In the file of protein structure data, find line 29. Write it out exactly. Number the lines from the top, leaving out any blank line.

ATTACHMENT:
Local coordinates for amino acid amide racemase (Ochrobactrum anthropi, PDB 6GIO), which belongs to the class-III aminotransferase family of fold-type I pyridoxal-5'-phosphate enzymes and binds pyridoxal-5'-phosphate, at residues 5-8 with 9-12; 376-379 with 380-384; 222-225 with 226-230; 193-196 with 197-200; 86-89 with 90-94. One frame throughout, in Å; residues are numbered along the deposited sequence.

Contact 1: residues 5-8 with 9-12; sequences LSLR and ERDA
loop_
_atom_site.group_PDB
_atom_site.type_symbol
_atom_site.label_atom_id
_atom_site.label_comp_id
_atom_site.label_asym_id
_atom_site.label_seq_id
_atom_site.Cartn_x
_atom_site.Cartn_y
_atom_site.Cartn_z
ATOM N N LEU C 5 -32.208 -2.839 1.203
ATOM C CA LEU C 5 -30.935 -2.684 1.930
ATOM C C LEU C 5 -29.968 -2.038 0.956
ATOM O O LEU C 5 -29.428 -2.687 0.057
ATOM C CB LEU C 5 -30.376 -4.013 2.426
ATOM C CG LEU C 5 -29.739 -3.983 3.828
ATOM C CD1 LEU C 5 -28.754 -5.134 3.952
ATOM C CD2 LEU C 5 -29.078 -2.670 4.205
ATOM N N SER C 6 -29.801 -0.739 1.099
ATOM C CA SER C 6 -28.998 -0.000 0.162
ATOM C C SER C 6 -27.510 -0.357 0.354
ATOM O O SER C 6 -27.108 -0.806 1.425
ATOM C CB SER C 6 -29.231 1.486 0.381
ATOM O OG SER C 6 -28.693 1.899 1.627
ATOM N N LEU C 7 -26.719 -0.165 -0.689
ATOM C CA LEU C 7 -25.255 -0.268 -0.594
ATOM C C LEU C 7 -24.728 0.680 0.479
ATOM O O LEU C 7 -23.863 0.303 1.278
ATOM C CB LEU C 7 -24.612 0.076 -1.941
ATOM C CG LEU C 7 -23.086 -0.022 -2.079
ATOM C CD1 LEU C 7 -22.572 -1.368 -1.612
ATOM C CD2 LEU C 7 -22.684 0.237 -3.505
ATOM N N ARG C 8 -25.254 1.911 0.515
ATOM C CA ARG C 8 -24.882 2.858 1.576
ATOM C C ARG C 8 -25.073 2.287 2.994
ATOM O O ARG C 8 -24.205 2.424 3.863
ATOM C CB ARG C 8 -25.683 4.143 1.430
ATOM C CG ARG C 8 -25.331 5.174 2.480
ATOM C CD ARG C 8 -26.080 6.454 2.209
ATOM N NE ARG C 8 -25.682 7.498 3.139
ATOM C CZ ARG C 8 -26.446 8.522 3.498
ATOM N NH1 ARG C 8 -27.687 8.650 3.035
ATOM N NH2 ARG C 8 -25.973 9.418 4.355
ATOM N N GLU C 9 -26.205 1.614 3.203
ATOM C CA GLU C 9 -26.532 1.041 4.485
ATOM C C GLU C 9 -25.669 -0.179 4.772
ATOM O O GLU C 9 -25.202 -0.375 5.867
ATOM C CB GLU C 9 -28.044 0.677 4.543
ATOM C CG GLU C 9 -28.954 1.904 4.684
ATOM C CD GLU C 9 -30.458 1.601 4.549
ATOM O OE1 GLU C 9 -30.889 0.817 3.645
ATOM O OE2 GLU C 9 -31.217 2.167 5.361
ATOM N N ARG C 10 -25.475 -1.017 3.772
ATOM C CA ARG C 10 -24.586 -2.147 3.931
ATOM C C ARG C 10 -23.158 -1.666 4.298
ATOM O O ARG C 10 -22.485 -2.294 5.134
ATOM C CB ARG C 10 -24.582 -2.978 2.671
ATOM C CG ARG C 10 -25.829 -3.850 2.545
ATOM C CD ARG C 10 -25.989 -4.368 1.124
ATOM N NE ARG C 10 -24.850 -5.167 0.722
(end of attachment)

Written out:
ATOM C C LEU C 7 -24.728 0.680 0.479